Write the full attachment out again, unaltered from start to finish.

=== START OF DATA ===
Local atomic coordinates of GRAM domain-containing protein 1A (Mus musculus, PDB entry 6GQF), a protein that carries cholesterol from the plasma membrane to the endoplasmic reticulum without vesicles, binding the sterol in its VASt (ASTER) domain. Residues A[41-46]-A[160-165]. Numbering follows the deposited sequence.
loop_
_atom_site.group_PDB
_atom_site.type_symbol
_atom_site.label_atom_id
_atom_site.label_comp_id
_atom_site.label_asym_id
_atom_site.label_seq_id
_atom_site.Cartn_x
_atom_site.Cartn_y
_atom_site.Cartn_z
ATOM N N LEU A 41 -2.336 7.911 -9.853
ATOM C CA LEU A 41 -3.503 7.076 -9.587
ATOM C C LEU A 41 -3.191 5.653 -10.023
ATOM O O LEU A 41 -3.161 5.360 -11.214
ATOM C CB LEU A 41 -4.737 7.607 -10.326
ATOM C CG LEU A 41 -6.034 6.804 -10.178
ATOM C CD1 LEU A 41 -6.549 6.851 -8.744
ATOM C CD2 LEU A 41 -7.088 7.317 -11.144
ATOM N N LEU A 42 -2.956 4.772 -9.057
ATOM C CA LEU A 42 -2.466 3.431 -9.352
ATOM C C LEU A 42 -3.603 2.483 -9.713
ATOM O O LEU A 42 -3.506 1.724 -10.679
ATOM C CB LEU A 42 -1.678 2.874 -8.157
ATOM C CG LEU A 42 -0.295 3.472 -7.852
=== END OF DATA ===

Local atomic coordinates of GRAM domain-containing protein 1A (Mus musculus, PDB entry 6GQF), a protein that carries cholesterol from the plasma membrane to the endoplasmic reticulum without vesicles, binding the sterol in its VASt (ASTER) domain. Residues A[41-46]-A[160-165]. Numbering follows the deposited sequence.
loop_
_atom_site.group_PDB
_atom_site.type_symbol
_atom_site.label_atom_id
_atom_site.label_comp_id
_atom_site.label_asym_id
_atom_site.label_seq_id
_atom_site.Cartn_x
_atom_site.Cartn_y
_atom_site.Cartn_z
ATOM N N LEU A 41 -2.336 7.911 -9.853
ATOM C CA LEU A 41 -3.503 7.076 -9.587
ATOM C C LEU A 41 -3.191 5.653 -10.023
ATOM O O LEU A 41 -3.161 5.360 -11.214
ATOM C CB LEU A 41 -4.737 7.607 -10.326
ATOM C CG LEU A 41 -6.034 6.804 -10.178
ATOM C CD1 LEU A 41 -6.549 6.851 -8.744
ATOM C CD2 LEU A 41 -7.088 7.317 -11.144
ATOM N N LEU A 42 -2.956 4.772 -9.057
ATOM C CA LEU A 42 -2.466 3.431 -9.352
ATOM C C LEU A 42 -3.603 2.483 -9.713
ATOM O O LEU A 42 -3.506 1.724 -10.679
ATOM C CB LEU A 42 -1.678 2.874 -8.157
ATOM C CG LEU A 42 -0.295 3.472 -7.852